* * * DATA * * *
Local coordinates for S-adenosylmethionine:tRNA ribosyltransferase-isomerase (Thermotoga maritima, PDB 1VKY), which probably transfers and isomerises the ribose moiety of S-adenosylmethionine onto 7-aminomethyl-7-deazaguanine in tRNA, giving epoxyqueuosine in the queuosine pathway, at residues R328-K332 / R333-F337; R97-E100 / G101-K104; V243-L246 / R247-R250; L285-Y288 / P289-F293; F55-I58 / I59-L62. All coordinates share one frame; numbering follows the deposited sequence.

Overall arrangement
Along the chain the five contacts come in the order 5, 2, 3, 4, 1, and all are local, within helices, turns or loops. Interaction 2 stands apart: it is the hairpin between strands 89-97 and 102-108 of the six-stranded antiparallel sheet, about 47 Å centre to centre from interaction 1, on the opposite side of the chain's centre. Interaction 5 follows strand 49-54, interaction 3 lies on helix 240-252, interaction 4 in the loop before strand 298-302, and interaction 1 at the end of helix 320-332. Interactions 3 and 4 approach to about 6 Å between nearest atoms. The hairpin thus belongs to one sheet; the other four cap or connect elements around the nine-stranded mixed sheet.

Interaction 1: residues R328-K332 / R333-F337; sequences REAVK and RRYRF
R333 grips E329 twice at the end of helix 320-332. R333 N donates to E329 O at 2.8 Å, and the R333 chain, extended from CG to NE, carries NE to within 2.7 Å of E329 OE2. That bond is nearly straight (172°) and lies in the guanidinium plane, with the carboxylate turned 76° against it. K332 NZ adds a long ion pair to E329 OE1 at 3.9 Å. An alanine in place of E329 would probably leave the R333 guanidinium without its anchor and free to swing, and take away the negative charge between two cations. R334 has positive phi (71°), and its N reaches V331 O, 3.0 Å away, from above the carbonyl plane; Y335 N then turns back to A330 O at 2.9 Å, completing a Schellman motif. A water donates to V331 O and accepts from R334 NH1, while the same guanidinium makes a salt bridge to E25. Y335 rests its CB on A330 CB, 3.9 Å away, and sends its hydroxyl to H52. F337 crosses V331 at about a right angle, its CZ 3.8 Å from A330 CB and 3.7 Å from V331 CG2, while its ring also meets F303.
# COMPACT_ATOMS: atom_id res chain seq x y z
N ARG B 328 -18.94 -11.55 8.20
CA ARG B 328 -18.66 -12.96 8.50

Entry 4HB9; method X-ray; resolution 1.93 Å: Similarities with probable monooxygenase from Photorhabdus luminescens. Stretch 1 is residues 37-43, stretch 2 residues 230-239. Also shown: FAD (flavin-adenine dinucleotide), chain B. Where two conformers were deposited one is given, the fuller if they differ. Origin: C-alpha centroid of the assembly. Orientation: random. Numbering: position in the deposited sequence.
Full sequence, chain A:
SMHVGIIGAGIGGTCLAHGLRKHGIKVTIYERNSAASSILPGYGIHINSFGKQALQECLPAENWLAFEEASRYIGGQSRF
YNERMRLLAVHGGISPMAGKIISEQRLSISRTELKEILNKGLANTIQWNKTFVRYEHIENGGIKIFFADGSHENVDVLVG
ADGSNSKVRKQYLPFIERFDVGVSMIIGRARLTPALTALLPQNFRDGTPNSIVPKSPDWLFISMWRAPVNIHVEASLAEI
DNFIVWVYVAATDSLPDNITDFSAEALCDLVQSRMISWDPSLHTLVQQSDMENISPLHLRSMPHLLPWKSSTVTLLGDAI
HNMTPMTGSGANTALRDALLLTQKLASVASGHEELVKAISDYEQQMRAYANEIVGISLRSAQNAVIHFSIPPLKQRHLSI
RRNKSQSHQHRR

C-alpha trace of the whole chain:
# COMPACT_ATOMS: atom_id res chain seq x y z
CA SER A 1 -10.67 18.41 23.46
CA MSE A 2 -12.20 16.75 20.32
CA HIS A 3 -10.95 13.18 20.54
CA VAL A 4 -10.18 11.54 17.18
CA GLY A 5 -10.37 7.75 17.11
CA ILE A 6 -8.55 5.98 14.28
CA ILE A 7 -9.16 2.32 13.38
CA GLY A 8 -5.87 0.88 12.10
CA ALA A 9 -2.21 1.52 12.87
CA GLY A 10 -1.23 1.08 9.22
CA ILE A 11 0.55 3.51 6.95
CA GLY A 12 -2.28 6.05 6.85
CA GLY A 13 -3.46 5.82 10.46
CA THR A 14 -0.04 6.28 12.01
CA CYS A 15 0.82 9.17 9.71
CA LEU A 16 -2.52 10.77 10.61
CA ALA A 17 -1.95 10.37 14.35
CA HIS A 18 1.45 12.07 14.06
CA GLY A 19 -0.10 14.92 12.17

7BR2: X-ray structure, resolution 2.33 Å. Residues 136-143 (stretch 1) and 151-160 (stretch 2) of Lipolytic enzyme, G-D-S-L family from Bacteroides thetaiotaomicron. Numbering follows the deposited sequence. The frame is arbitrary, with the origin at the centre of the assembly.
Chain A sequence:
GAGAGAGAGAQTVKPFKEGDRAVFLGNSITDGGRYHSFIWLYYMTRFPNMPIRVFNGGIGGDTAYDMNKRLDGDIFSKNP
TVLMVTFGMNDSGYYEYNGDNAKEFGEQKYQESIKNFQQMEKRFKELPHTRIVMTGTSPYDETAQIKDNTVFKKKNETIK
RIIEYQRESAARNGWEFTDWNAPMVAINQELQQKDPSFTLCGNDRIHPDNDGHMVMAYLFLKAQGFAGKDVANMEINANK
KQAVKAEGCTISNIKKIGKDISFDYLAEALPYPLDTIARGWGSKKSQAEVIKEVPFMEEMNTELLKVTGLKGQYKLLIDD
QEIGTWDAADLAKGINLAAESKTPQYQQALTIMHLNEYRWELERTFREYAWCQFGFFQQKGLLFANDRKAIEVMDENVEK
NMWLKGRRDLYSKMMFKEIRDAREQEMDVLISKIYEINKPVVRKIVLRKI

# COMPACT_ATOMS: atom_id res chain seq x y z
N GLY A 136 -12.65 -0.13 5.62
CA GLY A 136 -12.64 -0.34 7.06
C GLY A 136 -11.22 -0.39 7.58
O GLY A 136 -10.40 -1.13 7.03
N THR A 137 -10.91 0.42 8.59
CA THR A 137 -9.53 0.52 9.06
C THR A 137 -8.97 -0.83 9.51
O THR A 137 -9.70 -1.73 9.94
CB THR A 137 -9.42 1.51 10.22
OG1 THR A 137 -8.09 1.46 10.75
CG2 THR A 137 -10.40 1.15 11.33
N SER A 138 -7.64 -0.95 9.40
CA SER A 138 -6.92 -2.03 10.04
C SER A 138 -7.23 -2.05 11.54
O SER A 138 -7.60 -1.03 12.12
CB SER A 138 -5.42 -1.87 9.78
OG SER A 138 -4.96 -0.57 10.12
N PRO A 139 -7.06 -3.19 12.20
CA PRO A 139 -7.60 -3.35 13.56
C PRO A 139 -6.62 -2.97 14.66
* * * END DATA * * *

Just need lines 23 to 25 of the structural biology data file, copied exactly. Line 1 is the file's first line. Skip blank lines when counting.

CA GLY A 5 -10.37 7.75 17.11
CA ILE A 6 -8.55 5.98 14.28
CA ILE A 7 -9.16 2.32 13.38